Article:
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Buyer's Guide

by Daniel Harris,
Market Research Associate
Last Updated: March 25, 2017

Traditionally, towing companies relied solely on manual processes to conduct daily operations. However, in recent years, a number of software vendors have released software suites designed with towing companies in mind that can automate many processes and make the back office more efficient overall.

Towing software helps towing companies more easily handle day-to-day processes and operations, including:

  • Fuel reporting
  • Back-office accounting
  • Payment processing
  • Tracking and maintaining vehicles

We created this guide to help you better understand which systems are available—and which might be best for your organization. Here’s what we’ll cover:

What Is Towing Software?
Common Functionality of Towing Software
What Type Of Buyer Are You?
Pricing: Cloud-Based vs. On-Premise
Towing Software Integrations
Mobile Towing Software Applications
Other Considerations

What Is Towing Software?

Many towing businesses use software to assist them with back-office functions and to streamline regular processes—from sending out trucks to tow vehicles to invoicing vehicle owners to ensuring trucks are properly maintained. These systems help companies upgrade from unwieldy methods of managing their business and operations, such as spreadsheets, non-specialized software and manual processes.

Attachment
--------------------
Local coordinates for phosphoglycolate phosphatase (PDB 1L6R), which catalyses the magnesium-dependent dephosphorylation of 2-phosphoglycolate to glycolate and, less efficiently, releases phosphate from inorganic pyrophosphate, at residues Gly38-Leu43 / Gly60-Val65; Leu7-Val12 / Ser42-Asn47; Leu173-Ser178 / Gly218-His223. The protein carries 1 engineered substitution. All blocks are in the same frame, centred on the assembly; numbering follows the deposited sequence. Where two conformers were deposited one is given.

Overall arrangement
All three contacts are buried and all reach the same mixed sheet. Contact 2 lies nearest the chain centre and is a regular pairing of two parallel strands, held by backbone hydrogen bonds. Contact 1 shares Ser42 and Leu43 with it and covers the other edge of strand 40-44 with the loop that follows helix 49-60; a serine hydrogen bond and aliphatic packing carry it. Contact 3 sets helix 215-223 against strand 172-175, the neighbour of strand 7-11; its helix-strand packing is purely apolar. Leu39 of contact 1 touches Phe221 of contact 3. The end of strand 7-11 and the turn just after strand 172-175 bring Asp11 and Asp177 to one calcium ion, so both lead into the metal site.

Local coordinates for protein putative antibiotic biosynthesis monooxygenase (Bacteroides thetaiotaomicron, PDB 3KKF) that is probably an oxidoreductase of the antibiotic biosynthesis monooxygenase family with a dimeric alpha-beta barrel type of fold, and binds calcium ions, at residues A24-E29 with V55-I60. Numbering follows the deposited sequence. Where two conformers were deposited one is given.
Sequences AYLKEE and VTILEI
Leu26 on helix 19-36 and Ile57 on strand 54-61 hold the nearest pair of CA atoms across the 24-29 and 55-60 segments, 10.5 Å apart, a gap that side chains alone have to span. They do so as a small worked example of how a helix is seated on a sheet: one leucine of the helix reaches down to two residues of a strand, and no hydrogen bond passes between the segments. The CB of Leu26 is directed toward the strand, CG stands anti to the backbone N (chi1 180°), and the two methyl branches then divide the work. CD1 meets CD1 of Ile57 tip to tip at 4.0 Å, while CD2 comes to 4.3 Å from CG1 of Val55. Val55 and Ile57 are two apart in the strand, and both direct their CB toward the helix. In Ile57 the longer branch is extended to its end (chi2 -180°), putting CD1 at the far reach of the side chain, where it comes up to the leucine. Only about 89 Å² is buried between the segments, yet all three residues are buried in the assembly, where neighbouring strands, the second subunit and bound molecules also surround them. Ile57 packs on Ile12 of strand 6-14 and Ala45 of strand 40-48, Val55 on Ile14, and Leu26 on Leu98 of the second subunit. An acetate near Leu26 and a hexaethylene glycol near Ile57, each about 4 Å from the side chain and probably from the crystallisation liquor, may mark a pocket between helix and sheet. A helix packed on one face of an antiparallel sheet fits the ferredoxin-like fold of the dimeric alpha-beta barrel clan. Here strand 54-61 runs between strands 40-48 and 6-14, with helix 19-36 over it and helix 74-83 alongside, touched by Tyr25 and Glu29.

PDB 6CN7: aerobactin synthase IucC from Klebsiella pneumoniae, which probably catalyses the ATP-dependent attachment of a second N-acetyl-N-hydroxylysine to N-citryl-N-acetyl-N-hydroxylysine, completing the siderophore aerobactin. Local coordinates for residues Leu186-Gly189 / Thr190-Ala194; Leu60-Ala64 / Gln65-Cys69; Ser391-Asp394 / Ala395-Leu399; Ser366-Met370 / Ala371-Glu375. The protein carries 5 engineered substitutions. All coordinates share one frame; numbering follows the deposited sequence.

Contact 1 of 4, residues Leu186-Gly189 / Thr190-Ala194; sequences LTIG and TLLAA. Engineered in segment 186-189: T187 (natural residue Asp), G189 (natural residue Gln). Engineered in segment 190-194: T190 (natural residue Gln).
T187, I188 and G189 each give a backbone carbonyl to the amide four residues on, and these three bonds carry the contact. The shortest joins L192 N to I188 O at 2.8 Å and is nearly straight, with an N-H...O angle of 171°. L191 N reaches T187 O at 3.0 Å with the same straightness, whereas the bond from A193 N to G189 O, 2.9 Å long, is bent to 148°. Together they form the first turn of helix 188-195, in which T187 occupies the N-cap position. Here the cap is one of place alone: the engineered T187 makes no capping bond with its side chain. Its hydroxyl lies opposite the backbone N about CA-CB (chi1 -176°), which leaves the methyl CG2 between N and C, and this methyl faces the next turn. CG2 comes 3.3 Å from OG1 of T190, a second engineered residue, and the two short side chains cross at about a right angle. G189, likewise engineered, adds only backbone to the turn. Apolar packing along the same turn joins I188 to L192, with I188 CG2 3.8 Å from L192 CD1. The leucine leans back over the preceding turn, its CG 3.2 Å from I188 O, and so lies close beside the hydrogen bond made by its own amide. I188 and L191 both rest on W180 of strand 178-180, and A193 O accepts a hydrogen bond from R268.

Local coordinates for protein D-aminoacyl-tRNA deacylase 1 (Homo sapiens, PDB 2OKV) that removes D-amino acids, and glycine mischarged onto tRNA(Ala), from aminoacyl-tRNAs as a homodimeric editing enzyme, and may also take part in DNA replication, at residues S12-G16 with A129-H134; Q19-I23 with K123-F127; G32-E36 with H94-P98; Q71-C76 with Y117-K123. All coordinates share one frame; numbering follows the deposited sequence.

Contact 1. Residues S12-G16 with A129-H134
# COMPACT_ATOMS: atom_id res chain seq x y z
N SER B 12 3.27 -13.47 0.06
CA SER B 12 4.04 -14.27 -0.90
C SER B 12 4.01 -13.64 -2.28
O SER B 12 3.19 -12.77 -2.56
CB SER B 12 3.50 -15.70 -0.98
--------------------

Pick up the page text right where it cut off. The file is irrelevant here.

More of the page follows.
Towing software falls under the larger category of fleet management software. It typically offers the same standard capabilities found in most fleet management suites, including:

  • Dispatch
  • GPS tracking
  • Fleet maintenance
  • Light accounting functionality

Common Functionality of Towing Software

There are also some capabilities unique to towing software. These systems may come with some or all of the following:

Lot management Allows users to manage the lots in which towed vehicles are held. Stores vehicle information so users can quickly identify which vehicle belongs to whom.
Collections and lien processing Allows users to automate their invoicing processes, send bills to vehicle owners and identify delinquent accounts.
Customer relationship management Creates a database of the towing company’s customers (e.g., businesses and municipal entities it has contracts with), including their contact information, transactions and case history.
Motor club integration Allows users to receive calls straight from motor clubs such as AAA. This integration can automatically send relevant driver information to the towing company and help determine whether accepting the towing request will be profitable.
Mobile accessibility Offers mobile applications for tow truck drivers so they can update their location and estimated arrival time.
Auction management Vehicle information is synced to integrated auction module, allowing the towing company or municipal lot to auction off unclaimed vehicles and preventing duplicate data entry. Auction module also manages buyer and seller information, tracks bids and assists with accounting complexities that result from state regulations.

What Type of Buyer Are You?

There are two main types of buyers when it comes to towing software. In general, most systems can accommodate either type—but some buyers may find that different systems better serve their specific needs.